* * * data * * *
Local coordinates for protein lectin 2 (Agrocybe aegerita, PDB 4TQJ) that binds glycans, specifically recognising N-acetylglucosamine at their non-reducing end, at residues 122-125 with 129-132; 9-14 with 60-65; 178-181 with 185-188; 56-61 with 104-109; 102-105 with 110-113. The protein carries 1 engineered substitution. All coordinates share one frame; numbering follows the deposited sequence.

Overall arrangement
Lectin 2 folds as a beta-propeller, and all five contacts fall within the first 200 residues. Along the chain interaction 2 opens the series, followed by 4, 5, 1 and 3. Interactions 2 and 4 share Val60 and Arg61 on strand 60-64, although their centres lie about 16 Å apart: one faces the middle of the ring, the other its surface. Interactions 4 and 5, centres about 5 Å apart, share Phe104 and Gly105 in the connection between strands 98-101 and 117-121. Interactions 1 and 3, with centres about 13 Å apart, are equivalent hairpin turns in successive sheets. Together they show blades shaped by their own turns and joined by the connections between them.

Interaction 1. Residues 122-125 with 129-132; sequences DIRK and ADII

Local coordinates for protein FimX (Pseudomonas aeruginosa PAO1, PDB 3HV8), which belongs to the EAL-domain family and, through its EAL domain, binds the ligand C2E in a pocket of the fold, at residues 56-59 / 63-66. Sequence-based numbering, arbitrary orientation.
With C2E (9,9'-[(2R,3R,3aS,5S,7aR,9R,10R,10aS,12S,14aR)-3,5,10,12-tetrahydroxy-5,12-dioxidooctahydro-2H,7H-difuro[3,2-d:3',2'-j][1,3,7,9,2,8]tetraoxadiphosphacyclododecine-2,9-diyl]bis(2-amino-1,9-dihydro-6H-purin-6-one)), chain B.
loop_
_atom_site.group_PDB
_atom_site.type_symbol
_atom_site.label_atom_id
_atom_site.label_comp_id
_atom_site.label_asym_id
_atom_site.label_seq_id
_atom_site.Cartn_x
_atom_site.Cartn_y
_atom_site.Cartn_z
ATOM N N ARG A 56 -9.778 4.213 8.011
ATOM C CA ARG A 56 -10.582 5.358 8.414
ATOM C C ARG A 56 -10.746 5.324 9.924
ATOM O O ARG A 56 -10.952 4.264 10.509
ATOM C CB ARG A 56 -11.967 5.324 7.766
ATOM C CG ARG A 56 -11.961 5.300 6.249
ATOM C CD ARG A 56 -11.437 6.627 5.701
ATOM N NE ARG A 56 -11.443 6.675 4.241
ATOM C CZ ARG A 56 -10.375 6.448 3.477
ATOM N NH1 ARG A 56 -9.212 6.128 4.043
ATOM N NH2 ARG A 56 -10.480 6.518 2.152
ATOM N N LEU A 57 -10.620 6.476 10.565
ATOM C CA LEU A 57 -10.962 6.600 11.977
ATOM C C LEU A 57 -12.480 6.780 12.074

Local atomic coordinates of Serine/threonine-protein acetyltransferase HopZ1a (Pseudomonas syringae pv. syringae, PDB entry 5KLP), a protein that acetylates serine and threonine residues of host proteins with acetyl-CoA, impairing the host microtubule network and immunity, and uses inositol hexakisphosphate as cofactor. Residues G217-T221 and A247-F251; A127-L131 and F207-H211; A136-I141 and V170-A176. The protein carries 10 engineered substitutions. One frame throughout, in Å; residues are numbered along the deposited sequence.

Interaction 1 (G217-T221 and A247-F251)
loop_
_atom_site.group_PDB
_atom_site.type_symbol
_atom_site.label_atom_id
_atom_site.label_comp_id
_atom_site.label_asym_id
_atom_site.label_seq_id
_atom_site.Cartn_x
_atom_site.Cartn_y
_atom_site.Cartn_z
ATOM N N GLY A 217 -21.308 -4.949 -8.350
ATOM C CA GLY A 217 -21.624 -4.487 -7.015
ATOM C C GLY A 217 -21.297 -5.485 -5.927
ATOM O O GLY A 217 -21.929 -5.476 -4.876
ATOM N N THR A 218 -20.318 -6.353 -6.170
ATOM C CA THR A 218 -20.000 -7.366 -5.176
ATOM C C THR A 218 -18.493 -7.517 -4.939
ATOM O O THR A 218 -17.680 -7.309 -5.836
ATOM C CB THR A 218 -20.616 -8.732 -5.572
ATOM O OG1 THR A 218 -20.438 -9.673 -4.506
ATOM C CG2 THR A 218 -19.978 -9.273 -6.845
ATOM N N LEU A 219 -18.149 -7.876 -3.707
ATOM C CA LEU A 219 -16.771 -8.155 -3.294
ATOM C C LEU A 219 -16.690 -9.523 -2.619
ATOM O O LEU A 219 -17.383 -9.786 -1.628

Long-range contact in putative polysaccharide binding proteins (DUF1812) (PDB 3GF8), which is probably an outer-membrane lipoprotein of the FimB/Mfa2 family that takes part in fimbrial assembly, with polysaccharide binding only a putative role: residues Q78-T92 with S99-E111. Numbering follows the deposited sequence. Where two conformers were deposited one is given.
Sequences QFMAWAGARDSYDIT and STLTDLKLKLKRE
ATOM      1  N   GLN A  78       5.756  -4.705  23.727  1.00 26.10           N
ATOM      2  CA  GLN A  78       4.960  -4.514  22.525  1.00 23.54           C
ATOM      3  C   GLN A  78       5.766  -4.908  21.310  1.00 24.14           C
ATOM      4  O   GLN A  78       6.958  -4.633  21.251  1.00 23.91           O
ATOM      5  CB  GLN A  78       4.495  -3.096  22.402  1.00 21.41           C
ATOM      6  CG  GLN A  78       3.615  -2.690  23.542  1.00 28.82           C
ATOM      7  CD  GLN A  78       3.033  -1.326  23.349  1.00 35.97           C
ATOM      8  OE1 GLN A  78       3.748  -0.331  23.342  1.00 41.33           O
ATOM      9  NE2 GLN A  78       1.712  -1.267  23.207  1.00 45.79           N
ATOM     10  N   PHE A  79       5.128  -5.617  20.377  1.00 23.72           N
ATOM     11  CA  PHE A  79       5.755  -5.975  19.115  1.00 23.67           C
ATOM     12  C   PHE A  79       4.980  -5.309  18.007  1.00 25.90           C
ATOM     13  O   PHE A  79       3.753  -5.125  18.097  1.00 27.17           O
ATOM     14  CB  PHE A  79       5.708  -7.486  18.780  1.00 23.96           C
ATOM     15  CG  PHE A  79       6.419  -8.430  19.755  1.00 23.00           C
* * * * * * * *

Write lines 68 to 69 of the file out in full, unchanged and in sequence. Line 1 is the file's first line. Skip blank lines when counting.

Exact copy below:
ATOM      9  NE2 GLN A  78       1.712  -1.267  23.207  1.00 45.79           N
ATOM     10  N   PHE A  79       5.128  -5.617  20.377  1.00 23.72           N